Origin Moments: Why The First Trip Matters
By Glo Chitwood, Kayak Adventures Guide
“Neuroscientists have something to say about origin moments. When we experience things for the first time, our brains, like inner diarists, ‘write’ furiously, recording even the smallest details: a blue sweater, curled orange peels, the tang of salt air on our lips. That’s why we remember firsts so vividly, experience them, decades later, ‘like it was yesterday.’”
— Eva Saulitis, Into Great Silence
There is always a moment on a trip to Aialik Glacier where we kayak through the ice, mindlessly chatting, and then suddenly, we’re just there. The sweet spot. It’s almost as if we forget to look up and when we do, a mile-wide, 300-foot tall piece of history is living and settling and creaking before us, patiently waiting for us to notice.
And almost every time, in that moment, everyone falls silent.
We no longer feel like visitors in these moments. We are suddenly so small—just another species in the system taking up space on Earth in the way we know how. On all sides, we are surrounded by gray and blue ice floes providing a quiet place to rest for harbor seal pups. They are wary of us but their minds are open. While the adults have learned to drone out the thunderous sound of ice breaking off the glacier and falling into the water, sometimes the pups get startled and flush into the ocean. They’re still learning what to be afraid of.
And floating in silence together, we share a first.
It’s especially impactful for me when I get to share these moments with families with young children. There’s something about the way kids process information with curiosity and without bias that makes them excellent candidates for conservationists.
Why, when I think about the first time I went camping; the first time I caught a fish; the first time I, in a pudgy infant swimsuit, walked to the edge of the ocean, do I get such a sentimental look in my eyes?
These are my origin moments. They’re eerily crystal clear, while things that I probably should recall easily, like where I parked my car or why I walked into this room, elude me daily. I attribute these moments to the person I am, and why I care about protecting natural spaces so others can have the same positive experiences I was and am lucky to have.
Origin moments are extremely special because our brains are completely open to new information: what we see and what we hear, and most importantly, how we feel when we take in the new data. I think it is really important, when working with young people especially, to associate their origin moments with positive feelings, putting kindling in the fire of their curiosity and fueling their desire to protect the vulnerable.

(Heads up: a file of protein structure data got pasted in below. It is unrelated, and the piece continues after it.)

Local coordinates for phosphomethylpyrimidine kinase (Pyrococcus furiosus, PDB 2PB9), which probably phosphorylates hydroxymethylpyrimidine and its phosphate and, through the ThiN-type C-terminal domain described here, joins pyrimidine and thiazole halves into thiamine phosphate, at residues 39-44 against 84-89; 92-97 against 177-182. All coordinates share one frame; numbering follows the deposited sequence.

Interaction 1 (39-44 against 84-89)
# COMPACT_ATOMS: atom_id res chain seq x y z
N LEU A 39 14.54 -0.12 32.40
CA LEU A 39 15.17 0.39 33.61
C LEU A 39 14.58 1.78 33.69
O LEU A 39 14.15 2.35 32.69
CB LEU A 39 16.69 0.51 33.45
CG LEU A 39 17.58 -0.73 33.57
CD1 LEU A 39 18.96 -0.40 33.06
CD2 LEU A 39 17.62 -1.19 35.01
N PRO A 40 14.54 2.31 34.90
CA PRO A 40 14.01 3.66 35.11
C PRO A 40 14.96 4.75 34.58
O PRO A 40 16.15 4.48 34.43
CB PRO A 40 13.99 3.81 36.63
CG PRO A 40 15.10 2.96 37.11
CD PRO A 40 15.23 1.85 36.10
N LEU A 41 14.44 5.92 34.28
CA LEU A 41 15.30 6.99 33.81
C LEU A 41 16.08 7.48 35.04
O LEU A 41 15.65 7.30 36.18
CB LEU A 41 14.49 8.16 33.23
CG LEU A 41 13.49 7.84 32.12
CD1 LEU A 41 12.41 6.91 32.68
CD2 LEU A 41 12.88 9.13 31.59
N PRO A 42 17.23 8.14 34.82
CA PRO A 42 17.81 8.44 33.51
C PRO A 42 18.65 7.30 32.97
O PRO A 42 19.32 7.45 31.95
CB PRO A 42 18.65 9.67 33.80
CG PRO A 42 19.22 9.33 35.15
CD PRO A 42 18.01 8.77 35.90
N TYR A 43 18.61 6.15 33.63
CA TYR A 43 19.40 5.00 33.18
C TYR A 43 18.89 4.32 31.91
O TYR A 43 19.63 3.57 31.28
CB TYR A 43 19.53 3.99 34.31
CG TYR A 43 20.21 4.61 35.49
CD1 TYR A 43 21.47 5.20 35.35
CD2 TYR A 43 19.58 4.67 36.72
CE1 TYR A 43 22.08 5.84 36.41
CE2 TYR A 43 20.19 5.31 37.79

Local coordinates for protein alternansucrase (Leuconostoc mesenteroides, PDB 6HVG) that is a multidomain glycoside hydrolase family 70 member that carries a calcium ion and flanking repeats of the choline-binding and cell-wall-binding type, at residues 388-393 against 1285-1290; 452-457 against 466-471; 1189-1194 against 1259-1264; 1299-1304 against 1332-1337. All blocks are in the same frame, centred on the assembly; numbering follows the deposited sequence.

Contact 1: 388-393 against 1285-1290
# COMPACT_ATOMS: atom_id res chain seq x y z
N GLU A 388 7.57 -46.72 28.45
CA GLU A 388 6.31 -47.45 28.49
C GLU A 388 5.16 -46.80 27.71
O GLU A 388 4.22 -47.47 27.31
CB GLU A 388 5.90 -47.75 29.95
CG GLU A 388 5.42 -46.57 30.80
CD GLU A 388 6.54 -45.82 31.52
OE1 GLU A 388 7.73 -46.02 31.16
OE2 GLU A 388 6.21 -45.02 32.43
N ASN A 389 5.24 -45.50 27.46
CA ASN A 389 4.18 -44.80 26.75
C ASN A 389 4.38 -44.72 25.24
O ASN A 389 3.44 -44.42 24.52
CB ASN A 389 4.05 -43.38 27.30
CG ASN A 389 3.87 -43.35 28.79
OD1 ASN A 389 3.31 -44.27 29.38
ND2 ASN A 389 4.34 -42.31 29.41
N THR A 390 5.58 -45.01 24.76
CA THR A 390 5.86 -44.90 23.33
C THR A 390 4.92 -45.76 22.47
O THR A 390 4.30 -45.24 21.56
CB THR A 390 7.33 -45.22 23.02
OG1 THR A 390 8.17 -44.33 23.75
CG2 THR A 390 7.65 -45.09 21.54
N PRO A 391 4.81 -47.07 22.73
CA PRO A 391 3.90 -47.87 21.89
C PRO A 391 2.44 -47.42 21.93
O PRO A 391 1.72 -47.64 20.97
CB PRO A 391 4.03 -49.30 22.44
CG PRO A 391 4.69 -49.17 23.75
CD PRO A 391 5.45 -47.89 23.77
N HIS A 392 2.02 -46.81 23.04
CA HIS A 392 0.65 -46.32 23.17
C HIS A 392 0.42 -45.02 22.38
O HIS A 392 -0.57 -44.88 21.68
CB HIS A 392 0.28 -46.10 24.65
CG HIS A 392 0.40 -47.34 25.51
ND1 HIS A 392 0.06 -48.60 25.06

As it turns out, children also ask the best questions, often stumping their guide and giving me a new perspective on what many young people are thinking about and worried about. They’re smart. They know they’re on deck to be adults. They have a stake in this Earth too.
Why is the glacier calving? Is it our fault? Is this climate change? Why are some killer whales talkative and some are quiet? Does the boat’s motor hurt whales’ ears?
Often, there are no perfect answers to their questions, and we have a chance to discuss and discover ways to better take care of the natural world together. They don’t fear being critical and impartial. Sometimes, when we talk about these important things, I see their parents lean in to hear our discussion. They want answers too. I wish answers were easy. We often talk about what we can do to be better environmental stewards—and how we can give the whales space so the motor isn’t too loud.
When I work in the fjords, I as a guide have to face tough realities as we sit in front of ground zero of climate change. I cannot ignore its impacts or fail to mention them. When I see a child on one of my trips consciously forming an opinion and an action plan to preserve the details of their origin moment, I see a harbor seal pup. Young, unadulterated and unafraid of asking difficult questions.
They haven’t been taught to ignore the calving ice yet.